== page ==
American & Romanian Flag
American & Romanian Flag Blended Image

Next I am going to approach doing the double post: one in english (my native language) and one in romanian (my desired posting language). You may take a preview at a very rudamentary version, although it may break and work break and work as I continue to update the code and implement to new features (cross my fingers). http://bit.ly/lDksA1

5/11/2011

I'm using Google's API for it's translationI thought this was going to be a simple process to get started and would have the hiccups when I start to try to incorporate google api with facebook api. To my surprise, it is starting with Facebook. I feel as if they tell you to you the canvas, but not exactly why. I tend to understand when I understand why. If a reader of this blog is familiar with the canvas and usage of it, please let me know! So far, I understand that I need to develop the application and host it on my own site. Through the iframe on Facebook, it pulls that page and displays the content.

Another question, with Facebook, am I required to have the url under a SSL? I don’t know, there is a space for the secure canvas url, but it doesn’t appear to be required.

I feel frustrated and bit like I’m in the mud at this moment. I hope to update this blog at the end of the week or w/in a week maybe with some answers to my big QuEsTiOnS. 😛

5/13/2011

UPDATE: After researching various methods of utilizing facebook api, google api, and phython, I have established a plan of action. I am working with the google api to do a translation on a page (http://bit.ly/fizvYW). The next step is I’ll incorporate facebook’s ability to post a status from an external site (https://developers.facebook.com/blog/post/198/). I’ll then try to take this application and incorporate it into Facebook’s canvas. Lastly, I’ll review my implementation and see if I can move it over into python language. Currently, I’ve been working with JavaScript and PHP.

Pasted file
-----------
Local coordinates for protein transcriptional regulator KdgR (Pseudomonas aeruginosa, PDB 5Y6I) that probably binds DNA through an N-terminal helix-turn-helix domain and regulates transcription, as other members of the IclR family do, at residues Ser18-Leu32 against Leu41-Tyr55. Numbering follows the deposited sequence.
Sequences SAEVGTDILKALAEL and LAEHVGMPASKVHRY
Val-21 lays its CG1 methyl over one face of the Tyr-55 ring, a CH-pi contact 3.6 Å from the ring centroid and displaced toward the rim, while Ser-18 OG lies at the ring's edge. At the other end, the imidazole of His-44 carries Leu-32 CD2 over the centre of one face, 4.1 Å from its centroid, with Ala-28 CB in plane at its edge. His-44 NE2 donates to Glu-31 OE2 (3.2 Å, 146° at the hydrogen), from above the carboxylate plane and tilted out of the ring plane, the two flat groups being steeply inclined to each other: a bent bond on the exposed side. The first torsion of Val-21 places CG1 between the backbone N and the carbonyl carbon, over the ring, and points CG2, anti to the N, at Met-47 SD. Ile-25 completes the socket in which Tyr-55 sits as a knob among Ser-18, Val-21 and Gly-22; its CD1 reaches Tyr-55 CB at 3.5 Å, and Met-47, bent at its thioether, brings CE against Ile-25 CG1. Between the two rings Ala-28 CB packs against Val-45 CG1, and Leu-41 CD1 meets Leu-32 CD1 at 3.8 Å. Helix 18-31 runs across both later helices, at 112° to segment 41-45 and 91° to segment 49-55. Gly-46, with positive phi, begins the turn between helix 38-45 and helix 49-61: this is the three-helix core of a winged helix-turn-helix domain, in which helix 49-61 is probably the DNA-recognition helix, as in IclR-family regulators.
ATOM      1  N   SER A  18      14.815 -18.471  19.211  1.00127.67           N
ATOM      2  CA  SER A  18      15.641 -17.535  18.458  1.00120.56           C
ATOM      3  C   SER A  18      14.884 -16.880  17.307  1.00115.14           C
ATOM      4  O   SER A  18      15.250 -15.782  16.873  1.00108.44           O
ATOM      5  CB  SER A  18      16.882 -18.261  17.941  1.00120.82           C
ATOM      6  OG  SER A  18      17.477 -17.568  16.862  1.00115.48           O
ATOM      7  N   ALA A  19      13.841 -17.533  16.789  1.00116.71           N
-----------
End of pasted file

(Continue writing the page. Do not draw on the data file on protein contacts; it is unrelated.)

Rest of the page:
Developing on Android

Image of Android logo dudeI will be working with java on android platform this summer for an internship. I have academia experience in java, but no experience developing for android. What do I do first? Of course, a google search. As it turns out, I forgot that android was developed by Google support. The first suprising thing that I’ve learned is that you can’t run java bytecode on Android. !?WHAT?! I thought Android was on a Linux platform with Java interface. I must dig deeper. The virtual machine Android runs is Dalvik Virtual Machine which has its own bytecode and Java is translated by Android’s tool ‘dx.’ 

Eclipse

I’d like to use eclipse as my development environment, because I’m I’m familiar with this IDE. Google provides the Android Development Tools (ADT) that you install with Eclipse, which converts the java compiled file ‘class’ type to ‘dex’ type.

Interestingly I forgot how heavy grphics are used in Android and read that it supports 2d and 3d graphics from the OpenGL library and uses SQLite for data management. In my project, they highlighted SQL so I’m not sure how the conversion goes from SQLite to SQL. I’ll have to take a peak at this as well. *doink*

Resources

I’ll be looking at various resources online. One is http://www.vogella.de/articles/Android/article.html, which has babsically provided the majority of the information above. The SDK for Eclipse is available at: http://developer.android.com/sdk/index.html.  The last resource that I think is vital is that first walk through is how to do your first project in Eclipse. Here is a resource for that: http://ibm.co/mUk3hc.

ASP.net with W3School

W3School logo

W3School logo

I wanted to learn more about how to program ASP.net and not just the model, view, controller. I decided to use the always trustful W3Schools.com website. As is common place with W3Schools, they deliver a great insight into the actual functionality and usability of the code.

Check out ASP.NET Examples at http://www.w3schools.com/aspnet/aspnet_examples.asp

ASP.net has three controls: HTML, Web, and Validation. How the code interacts with the HTML that will display the code is that the scripting is labeled (named) and then the HTML identifies an element with that lable as the id. This as a result pulls that result and displays it. In order for all of this to happen, the script has be told to runat=”server” as well as the element you id.

For example: […] lbl1.Text=”The date and time is ” & now()[…] <asp:label id=”lbl1″ runat=”server”[…] .

Requests to the server are different than requests for an HTML page. When a browser requests an HTML file, the server returns the file. When a browser requests an ASP.NET file, IIS passes the request to the ASP.NET engine on the server. (http://bit.ly/s7Gtk)